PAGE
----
form and foliage

Year round garden interest with minimal care


8 Comments

Strange Bedfellows…or ‘What’s that Succulent Doing Next to that Spruce?’

succulents, conifers

Agave ‘Blue Glow’ has maroon edges that echo the deep hues of the Cotinus x ‘Grace’ on the right and the Acer palmatum ‘Twombly’s Sentinel’ on the left

Succulents seem to be all the rage these days, with specialty nurseries and designers abounding. We admire many of the succulent creations, but never really embraced the ‘total look’, which seemed often to lack scale and suffer from excessive cuteness. When we focused on some of the edgier genera, with larger specimens, such as Agaves, we also realized that we didn’t need to isolate succulents in their own beds and containers, we could incorporate them into the overall garden design.

succulents

Agave ‘Blue Glow’ can hold its own beside conifers (in this case Chamaecyparis pisifera ‘Golden Girl’, Picea pungens ‘Glauca Procumbens’ and ‘Picea orientalis ‘Golden Start ‘) and other woody foliage plants.

 

A study in dusty blue: Cedrus deodara 'Prostrate Beauty' and Agave parryi var. huachucensis share the same hue with vastly different structures and textures.

A study in dusty blue: Cedrus deodara ‘Prostrate Beauty’ and Agave parryi var. huachucensis share the same hue, but with vastly different structures and textures.

Foliage gardeners continually must grapple with the fact that most of the interesting foliage plants have small leaves. From the conifers’ needles to shrubs such as Abelia, Berberis and Hebe it is difficult to get away from fine textures. Most of the large-leaved shrubs, such as Rhododendron and Pieris, are denizens of the woodland garden and not happy in sunny gardens without acid soils. Many succulents provide large scale leaves that beautifully contrast with finer foliage.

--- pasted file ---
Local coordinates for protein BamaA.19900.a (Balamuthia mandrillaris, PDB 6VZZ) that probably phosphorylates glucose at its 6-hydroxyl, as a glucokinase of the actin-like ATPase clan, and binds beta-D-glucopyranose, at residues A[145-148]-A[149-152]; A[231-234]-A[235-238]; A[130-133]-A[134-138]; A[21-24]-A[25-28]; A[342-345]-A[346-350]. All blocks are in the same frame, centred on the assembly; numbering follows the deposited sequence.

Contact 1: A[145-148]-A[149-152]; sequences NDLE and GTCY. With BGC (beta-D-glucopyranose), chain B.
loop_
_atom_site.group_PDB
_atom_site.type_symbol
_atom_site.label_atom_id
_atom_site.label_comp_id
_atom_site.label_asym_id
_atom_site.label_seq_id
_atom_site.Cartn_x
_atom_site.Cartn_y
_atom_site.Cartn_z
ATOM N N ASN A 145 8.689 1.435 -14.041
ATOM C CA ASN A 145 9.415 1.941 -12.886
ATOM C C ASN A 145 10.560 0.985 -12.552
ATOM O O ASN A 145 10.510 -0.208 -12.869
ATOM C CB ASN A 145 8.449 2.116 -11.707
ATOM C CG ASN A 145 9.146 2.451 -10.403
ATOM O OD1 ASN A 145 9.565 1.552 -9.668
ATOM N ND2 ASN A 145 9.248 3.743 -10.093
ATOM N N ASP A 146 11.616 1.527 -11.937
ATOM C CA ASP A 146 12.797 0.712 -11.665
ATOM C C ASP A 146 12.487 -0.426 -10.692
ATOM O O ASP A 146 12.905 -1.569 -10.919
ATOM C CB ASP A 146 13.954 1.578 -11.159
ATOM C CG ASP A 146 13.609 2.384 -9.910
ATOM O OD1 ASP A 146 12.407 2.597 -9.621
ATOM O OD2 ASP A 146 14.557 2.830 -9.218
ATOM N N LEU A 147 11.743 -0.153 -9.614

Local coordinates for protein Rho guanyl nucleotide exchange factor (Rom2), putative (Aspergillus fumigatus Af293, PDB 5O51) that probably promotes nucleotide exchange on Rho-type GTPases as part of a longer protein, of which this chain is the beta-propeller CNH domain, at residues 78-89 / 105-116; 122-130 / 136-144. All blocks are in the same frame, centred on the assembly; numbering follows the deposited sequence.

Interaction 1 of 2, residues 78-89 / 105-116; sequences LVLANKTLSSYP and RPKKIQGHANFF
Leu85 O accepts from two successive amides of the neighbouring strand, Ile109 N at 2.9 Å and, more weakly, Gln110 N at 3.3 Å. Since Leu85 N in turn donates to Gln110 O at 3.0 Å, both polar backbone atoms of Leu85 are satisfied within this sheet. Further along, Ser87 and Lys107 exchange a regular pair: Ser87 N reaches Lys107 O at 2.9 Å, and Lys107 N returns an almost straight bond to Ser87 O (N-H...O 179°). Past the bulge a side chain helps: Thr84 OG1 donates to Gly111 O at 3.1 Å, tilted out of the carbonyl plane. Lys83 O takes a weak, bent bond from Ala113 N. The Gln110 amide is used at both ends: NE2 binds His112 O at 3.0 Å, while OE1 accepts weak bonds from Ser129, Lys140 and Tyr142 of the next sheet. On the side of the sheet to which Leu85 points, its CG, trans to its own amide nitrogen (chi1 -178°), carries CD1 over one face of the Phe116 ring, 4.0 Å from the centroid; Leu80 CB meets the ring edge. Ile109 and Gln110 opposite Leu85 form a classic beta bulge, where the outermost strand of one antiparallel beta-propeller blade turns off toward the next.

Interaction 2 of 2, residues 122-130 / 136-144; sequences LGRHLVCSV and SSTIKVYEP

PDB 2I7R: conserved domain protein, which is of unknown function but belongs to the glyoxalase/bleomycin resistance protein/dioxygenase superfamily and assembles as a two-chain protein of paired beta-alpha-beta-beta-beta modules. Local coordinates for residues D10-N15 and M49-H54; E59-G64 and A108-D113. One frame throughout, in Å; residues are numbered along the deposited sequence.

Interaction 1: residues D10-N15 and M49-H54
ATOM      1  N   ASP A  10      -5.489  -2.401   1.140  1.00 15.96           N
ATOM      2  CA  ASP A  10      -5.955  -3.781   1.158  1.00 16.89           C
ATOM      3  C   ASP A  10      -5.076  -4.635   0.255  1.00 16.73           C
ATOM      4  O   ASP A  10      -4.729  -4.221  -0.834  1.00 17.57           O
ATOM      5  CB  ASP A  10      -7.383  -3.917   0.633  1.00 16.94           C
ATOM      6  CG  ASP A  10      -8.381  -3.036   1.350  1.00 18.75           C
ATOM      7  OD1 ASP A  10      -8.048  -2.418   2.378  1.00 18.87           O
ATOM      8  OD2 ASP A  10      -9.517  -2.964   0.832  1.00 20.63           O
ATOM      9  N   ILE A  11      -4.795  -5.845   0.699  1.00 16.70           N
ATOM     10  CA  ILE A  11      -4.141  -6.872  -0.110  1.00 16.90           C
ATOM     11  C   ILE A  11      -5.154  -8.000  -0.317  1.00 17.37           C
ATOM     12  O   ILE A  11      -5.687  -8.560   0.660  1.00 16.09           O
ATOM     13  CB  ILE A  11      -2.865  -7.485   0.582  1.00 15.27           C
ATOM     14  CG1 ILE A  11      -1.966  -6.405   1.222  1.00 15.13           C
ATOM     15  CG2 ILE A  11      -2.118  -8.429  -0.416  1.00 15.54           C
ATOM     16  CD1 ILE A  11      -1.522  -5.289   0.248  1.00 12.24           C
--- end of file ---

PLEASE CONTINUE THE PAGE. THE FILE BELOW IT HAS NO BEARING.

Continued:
conifers, succulents

Agave lophantha ‘Quadricolor’ and Juniperus x media ‘Daub’s Frosted’ share the same yellow and green foliage colors. Pinus strobus ‘Mini Twists’ is to the right.

 

succulents, barberry, manzanita

The same Agave, this time keeping company with Arctostaphlos ‘Emerald Carpet’ and Berberis thunbergii ‘Maria’ (sold as Sunjoy Gold Pillar)

The idea of interplanting succulents with conifers and other foliage plants strikes some as odd if not downright unnatural. To get a taste of how Nature herself does it, visit a forest in Mexico and see Yucca and Agave growing side by side with pines and cypress. We think of Mexico as a succulent haven when in fact Mexico also has more native pine species than any other country. Many of our perceived design rules are products of our own traditions and not necessarily representative of what is possible or, indeed, even plentiful in Nature.